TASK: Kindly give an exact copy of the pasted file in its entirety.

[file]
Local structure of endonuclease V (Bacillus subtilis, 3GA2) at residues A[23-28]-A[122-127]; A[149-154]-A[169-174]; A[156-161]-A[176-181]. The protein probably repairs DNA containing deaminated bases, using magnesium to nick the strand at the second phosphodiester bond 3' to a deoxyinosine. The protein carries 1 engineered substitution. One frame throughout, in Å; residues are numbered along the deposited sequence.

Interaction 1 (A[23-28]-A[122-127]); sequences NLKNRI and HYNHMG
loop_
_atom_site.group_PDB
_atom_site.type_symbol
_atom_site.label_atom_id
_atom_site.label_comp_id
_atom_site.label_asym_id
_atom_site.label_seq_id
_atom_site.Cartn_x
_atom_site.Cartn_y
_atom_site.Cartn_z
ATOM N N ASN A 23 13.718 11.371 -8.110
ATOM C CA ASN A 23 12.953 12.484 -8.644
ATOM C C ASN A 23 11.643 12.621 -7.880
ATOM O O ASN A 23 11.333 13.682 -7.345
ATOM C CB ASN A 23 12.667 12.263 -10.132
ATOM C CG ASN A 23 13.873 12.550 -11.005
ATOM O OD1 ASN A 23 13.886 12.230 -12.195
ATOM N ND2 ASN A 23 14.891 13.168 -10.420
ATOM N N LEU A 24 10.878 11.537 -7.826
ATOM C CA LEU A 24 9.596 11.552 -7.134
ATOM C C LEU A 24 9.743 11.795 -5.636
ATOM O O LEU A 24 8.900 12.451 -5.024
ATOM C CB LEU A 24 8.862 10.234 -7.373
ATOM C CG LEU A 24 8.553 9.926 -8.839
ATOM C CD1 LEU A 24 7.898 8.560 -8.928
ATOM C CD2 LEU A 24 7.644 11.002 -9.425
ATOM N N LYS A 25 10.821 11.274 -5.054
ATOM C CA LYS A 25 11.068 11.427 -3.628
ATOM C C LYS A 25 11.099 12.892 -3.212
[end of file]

Local structure of endonuclease V (Bacillus subtilis, 3GA2) at residues A[23-28]-A[122-127]; A[149-154]-A[169-174]; A[156-161]-A[176-181]. The protein probably repairs DNA containing deaminated bases, using magnesium to nick the strand at the second phosphodiester bond 3' to a deoxyinosine. The protein carries 1 engineered substitution. One frame throughout, in Å; residues are numbered along the deposited sequence.

Interaction 1 (A[23-28]-A[122-127]); sequences NLKNRI and HYNHMG
loop_
_atom_site.group_PDB
_atom_site.type_symbol
_atom_site.label_atom_id
_atom_site.label_comp_id
_atom_site.label_asym_id
_atom_site.label_seq_id
_atom_site.Cartn_x
_atom_site.Cartn_y
_atom_site.Cartn_z
ATOM N N ASN A 23 13.718 11.371 -8.110
ATOM C CA ASN A 23 12.953 12.484 -8.644
ATOM C C ASN A 23 11.643 12.621 -7.880
ATOM O O ASN A 23 11.333 13.682 -7.345
ATOM C CB ASN A 23 12.667 12.263 -10.132
ATOM C CG ASN A 23 13.873 12.550 -11.005
ATOM O OD1 ASN A 23 13.886 12.230 -12.195
ATOM N ND2 ASN A 23 14.891 13.168 -10.420
ATOM N N LEU A 24 10.878 11.537 -7.826
ATOM C CA LEU A 24 9.596 11.552 -7.134
ATOM C C LEU A 24 9.743 11.795 -5.636
ATOM O O LEU A 24 8.900 12.451 -5.024
ATOM C CB LEU A 24 8.862 10.234 -7.373
ATOM C CG LEU A 24 8.553 9.926 -8.839
ATOM C CD1 LEU A 24 7.898 8.560 -8.928
ATOM C CD2 LEU A 24 7.644 11.002 -9.425
ATOM N N LYS A 25 10.821 11.274 -5.054
ATOM C CA LYS A 25 11.068 11.427 -3.628
ATOM C C LYS A 25 11.099 12.892 -3.212